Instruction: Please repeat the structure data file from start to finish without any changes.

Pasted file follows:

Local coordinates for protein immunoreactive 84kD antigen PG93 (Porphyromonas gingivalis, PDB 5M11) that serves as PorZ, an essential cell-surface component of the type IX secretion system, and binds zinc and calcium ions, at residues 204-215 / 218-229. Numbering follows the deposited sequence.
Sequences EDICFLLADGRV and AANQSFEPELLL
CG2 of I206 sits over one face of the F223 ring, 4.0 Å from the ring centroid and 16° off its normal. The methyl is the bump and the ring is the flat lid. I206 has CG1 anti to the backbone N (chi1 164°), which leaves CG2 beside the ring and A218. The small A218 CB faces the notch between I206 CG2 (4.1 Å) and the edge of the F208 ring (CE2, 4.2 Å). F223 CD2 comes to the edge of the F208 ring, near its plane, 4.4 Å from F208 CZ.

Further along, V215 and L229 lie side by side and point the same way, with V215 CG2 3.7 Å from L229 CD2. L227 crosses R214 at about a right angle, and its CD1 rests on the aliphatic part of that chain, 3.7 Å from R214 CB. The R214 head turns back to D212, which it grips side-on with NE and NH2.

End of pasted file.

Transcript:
Local coordinates for protein immunoreactive 84kD antigen PG93 (Porphyromonas gingivalis, PDB 5M11) that serves as PorZ, an essential cell-surface component of the type IX secretion system, and binds zinc and calcium ions, at residues 204-215 / 218-229. Numbering follows the deposited sequence.
Sequences EDICFLLADGRV and AANQSFEPELLL
CG2 of I206 sits over one face of the F223 ring, 4.0 Å from the ring centroid and 16° off its normal. The methyl is the bump and the ring is the flat lid. I206 has CG1 anti to the backbone N (chi1 164°), which leaves CG2 beside the ring and A218. The small A218 CB faces the notch between I206 CG2 (4.1 Å) and the edge of the F208 ring (CE2, 4.2 Å). F223 CD2 comes to the edge of the F208 ring, near its plane, 4.4 Å from F208 CZ.

Further along, V215 and L229 lie side by side and point the same way, with V215 CG2 3.7 Å from L229 CD2. L227 crosses R214 at about a right angle, and its CD1 rests on the aliphatic part of that chain, 3.7 Å from R214 CB. The R214 head turns back to D212, which it grips side-on with NE and NH2.